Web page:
In Maya’s Gold, Maya filled a casserole dish with burritos and took them over to her neighbor, Alice. This is the recipe I was thinking about when I wrote this section of the story.

Maya Valentine’s Burrito Recipe
Makes 12 burritos.

(Burritos, Old El Paso Sun Country Mexican Cookbook)
12 8-inch flour tortillas
1 large onion, chopped
2 tablespoons cooking oil
2 16-ounce cans Old El Paso Refried Beans
1 large tomato, chopped
3 cups (12 ounces) shredded cheddar cheese
1 cup shredded lettuce
1 medium avocado, seeded, peeled, and cut in 12 wedges
Old El Paso Taco Sauce

Wrap stack of tortillas tightly in foil; heat in 350 degree oven for 15 minutes.

Cook onion in hot oil until tender but not brown. Add refried beans; cook and stir till heated through.

Spoon about 1/3 cup bean mixture onto each tortilla near one edge. Top with cheese, lettuce, tomato, and avocado wedge. Fold edge nearest filling up and over filling just until mixture is covered. Fold in two sides, envelope fashion, then roll up. Arrange on baking sheet; bake in 350 degree oven for 15 minutes or until heated through.

Pass around the taco sauce.

Maya’s Gold
All famous mystery author Stanton Black wanted was to leave the flashbulbs of Hollywood behind. Hiding out in the wilds of northeast Oregon seemed like the perfect way to get over an attempt on his life while researching his work.

Special education teacher, Maya Valentine was no tour guide. After the death of her parents, Maya has come home for the summer only to have an ailing friend talk her into escorting Stanton around the area. As a pattern of crime around her leads to mystery, her relationship with Stanton turns to thoughts of romance. A romance too impossible to consider.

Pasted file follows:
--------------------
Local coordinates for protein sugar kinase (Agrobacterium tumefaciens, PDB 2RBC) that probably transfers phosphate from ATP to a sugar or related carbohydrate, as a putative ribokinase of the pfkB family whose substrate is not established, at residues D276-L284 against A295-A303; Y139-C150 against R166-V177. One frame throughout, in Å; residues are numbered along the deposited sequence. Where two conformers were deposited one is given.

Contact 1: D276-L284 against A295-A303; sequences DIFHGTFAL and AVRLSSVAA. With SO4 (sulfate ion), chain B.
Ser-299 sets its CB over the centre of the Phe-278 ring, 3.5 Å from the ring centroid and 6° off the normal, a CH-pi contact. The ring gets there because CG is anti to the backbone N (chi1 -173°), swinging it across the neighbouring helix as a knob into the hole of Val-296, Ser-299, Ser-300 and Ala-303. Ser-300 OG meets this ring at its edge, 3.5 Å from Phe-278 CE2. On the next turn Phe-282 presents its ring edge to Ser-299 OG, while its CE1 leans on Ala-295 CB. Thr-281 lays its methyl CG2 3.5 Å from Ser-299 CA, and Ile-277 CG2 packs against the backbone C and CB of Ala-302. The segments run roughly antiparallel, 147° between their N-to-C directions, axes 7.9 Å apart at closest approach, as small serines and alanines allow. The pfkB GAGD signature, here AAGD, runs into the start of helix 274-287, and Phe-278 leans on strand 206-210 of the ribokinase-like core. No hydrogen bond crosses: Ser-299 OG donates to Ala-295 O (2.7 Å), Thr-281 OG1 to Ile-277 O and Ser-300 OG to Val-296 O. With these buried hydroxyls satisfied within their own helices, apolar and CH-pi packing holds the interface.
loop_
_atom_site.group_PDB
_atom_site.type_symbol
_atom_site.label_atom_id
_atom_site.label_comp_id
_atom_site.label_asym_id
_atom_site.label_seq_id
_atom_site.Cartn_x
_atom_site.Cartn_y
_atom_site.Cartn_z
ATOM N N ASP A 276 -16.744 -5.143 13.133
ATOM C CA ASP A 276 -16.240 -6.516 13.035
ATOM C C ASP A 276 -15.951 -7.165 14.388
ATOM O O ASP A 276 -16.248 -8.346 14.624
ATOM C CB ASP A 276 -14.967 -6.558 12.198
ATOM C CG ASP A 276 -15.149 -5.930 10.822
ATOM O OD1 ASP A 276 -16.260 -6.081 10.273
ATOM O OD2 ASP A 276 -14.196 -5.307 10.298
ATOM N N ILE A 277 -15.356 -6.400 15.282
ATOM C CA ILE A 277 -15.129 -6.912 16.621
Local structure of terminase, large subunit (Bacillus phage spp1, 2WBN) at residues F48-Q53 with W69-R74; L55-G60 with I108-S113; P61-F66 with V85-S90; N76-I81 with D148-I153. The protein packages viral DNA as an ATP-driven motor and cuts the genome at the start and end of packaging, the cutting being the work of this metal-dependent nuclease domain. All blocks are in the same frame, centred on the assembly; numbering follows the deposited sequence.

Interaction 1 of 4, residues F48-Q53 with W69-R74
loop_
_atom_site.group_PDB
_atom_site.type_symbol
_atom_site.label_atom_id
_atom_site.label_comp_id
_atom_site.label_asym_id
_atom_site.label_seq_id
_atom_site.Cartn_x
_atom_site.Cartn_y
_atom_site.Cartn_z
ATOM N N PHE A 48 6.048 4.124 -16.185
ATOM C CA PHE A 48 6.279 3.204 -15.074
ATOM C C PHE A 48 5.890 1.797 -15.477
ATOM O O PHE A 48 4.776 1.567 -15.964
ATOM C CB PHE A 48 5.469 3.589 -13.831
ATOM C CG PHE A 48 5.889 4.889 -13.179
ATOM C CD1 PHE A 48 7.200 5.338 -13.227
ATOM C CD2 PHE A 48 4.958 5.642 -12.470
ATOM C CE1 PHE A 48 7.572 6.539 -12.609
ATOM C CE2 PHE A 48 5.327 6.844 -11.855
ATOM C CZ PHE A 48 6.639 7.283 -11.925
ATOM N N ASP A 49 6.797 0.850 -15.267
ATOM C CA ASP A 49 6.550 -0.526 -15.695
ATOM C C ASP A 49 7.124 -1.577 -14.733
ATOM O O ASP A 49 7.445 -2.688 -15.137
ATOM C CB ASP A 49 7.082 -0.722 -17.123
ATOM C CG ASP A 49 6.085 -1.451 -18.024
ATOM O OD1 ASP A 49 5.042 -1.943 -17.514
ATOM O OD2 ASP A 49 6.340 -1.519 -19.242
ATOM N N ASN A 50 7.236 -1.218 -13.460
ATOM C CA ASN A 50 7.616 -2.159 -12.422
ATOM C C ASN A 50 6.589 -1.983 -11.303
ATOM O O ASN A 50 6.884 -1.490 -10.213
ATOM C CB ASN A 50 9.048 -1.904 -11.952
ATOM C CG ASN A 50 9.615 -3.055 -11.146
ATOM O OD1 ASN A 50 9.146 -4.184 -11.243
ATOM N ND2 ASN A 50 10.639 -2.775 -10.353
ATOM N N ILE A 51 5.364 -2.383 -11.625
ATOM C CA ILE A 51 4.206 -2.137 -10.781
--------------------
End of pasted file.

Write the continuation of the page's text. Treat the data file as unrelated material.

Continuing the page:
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Sunday, February 19, 2017


Gilian Baker is a former writing and literature professor who finally threw in the towel and decided to just show ‘em how it’s done. She has gone on to forge a life outside of academia by adding blogger and ghostwriter to her CV. She currently uses her geeky superpowers only for good to entertain cozy mystery readers the world over. See what she’s up to on her website. 

“Sometimes I think throwing pottery is just as frustrating as running an online business,” admits my protagonist, Jade Blackwell. And she’s not wrong. She and I are both online entrepreneurs, so we know firsthand of the frustrations of which we speak. Though I haven’t thrown pottery for many years, it was once my creative passion. And, since there are so many ways for it to all go wrong, it makes perfect fodder for Favorites, Failures and Frustrations.